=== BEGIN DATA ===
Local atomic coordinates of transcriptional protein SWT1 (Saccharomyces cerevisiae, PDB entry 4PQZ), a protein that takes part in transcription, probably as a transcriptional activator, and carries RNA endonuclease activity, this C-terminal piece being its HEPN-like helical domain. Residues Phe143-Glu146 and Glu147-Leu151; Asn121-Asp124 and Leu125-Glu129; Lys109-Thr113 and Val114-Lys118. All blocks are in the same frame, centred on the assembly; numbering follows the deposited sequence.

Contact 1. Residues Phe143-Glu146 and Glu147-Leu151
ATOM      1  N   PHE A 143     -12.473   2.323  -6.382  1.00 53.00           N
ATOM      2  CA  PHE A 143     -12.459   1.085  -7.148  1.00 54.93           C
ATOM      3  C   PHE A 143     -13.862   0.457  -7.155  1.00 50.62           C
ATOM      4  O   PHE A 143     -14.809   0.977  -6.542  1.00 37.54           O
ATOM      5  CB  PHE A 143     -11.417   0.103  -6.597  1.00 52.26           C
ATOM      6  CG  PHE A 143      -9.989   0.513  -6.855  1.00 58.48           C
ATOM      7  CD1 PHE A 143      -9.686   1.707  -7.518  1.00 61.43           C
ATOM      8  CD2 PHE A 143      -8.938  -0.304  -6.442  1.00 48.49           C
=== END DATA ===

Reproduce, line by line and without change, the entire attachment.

Local atomic coordinates of transcriptional protein SWT1 (Saccharomyces cerevisiae, PDB entry 4PQZ), a protein that takes part in transcription, probably as a transcriptional activator, and carries RNA endonuclease activity, this C-terminal piece being its HEPN-like helical domain. Residues Phe143-Glu146 and Glu147-Leu151; Asn121-Asp124 and Leu125-Glu129; Lys109-Thr113 and Val114-Lys118. All blocks are in the same frame, centred on the assembly; numbering follows the deposited sequence.

Contact 1. Residues Phe143-Glu146 and Glu147-Leu151
ATOM      1  N   PHE A 143     -12.473   2.323  -6.382  1.00 53.00           N
ATOM      2  CA  PHE A 143     -12.459   1.085  -7.148  1.00 54.93           C
ATOM      3  C   PHE A 143     -13.862   0.457  -7.155  1.00 50.62           C
ATOM      4  O   PHE A 143     -14.809   0.977  -6.542  1.00 37.54           O
ATOM      5  CB  PHE A 143     -11.417   0.103  -6.597  1.00 52.26           C
ATOM      6  CG  PHE A 143      -9.989   0.513  -6.855  1.00 58.48           C
ATOM      7  CD1 PHE A 143      -9.686   1.707  -7.518  1.00 61.43           C
ATOM      8  CD2 PHE A 143      -8.938  -0.304  -6.442  1.00 48.49           C